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Want Marriage Problems? Expect Your Spouse to Be Perfect

6 reasons why you may sometimes get too critical, and what you can do to change

marriage problems, marriage fun....

Irritated when your spouse isn't perfect?

Perfectionism can invite marriage problems, especially if it's your spouse whom you are expecting to be perfect.

Of course you know not to expect yourself to be perfect. Yet do you ever find yourself getting impatient at the mistakes of others, and especially of the mistakes of your spouse? Do you get irritated when your spouse does something that you don't want? Criticizing or complaining when your spouse doesn't do something that you would like?

Perfection in a spouse means generally doing what you want in that situation. That expectation though offers a sure recipe replacing love with marriage problems.

Here’s six reasons why it’s so easy to make this love-wrecking mistake. [By the way, parents can easily make the same mistake toward their kids, expecting their kids to be perfect in doing what the parent wants and getting mad when the kids are imperfectly responding.]

1. Fatigue or hunger, illness or pain.

Any time you let yourself get too tired or hungry, or if you’re struggling with physical pain or a budding illness, your coping energies diminish, making it hard to be patient. There you go, at increased risk for issuing criticisms, complaints and irritation.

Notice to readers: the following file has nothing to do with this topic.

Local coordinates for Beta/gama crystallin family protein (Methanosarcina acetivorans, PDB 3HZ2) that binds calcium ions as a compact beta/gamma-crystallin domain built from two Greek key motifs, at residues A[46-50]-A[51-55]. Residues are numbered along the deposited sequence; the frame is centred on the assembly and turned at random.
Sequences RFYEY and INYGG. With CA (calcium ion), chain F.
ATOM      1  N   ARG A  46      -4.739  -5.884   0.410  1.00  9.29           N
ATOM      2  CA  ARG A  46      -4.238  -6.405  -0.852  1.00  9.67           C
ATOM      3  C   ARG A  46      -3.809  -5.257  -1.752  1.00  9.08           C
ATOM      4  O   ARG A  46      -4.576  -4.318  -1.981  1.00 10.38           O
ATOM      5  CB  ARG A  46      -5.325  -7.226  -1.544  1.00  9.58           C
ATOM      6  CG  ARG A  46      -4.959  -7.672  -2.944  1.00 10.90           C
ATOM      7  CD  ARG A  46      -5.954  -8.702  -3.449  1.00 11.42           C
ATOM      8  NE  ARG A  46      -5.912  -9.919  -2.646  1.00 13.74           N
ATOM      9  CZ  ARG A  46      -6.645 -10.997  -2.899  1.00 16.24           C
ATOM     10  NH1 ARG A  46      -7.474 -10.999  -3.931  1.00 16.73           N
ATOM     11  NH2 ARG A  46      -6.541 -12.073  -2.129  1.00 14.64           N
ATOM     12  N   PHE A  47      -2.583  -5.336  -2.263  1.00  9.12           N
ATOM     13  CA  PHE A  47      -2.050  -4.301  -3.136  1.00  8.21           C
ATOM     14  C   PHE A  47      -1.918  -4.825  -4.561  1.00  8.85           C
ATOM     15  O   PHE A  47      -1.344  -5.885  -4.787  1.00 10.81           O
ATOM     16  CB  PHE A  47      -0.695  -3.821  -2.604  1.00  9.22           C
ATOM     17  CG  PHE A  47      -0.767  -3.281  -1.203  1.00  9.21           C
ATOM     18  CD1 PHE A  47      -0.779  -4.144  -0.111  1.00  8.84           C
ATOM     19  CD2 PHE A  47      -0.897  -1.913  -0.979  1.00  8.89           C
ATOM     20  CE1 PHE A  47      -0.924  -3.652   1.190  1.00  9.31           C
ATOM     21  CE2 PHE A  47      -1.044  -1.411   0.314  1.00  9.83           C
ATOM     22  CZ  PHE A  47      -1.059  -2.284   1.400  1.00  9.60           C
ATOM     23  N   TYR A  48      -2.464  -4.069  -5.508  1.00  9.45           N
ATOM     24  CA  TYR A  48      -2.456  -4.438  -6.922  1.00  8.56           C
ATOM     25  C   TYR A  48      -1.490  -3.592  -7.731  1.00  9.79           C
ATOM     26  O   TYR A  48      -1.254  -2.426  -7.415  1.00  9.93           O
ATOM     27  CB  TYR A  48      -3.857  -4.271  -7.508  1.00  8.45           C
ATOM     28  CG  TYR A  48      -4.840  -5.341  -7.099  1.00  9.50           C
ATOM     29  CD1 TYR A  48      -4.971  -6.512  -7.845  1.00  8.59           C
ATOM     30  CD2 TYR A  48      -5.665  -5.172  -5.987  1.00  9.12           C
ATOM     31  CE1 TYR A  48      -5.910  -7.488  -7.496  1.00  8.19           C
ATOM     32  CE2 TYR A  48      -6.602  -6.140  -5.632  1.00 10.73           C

The cure: Admit weakness. Explain that you’re tired, hungry, etc. Apologize for your slippage into a negative state. Figure out how to prevent getting that way in the future. Let your spouse’s foibles be foibles and move on.

2. Stress.

Trying to multitask as you cook dinner, talk on the phone and wipe the baby’s nose all at once? That’s a sure setup for getting irritated when your poor spouse walks in the door without the milk he was supposed to pick up on the way home.

The cure: Monitor yourself. Realize what's inner stress, what’s taking on too much. You’ll be less likely then to spout off in irritation to your partner when the problem is that you’re overwhelmed. Catch yourself before you get critical and zip up the impulse to strike out with a critical tongue-lashing.

Later you can ask your spouse what might in the future help him to remember to get the milk. Find an alternative system instead of relying on him when he’s driving home, tired and distracted. Or just accept that forgetting happens and keep powdered milk on hand for emergencies.

3. Ignoring the spouse’s perspective.

If you are mad about something your spouse did or didn't do, it’s probably because you are not thinking about the mistake from his perspective. That’s because when you become angry you’ll tend to feel that what you want is holy, and what your spouse wants or feels is irrelevant. Anger does that to everyone's perspective.

The cure: Realize that your spouse also has concerns. In the milk situation, for instance, for your spouse to add a favor for you to what he is already is trying to accomplish in the way of his own tasks may be one thing to many.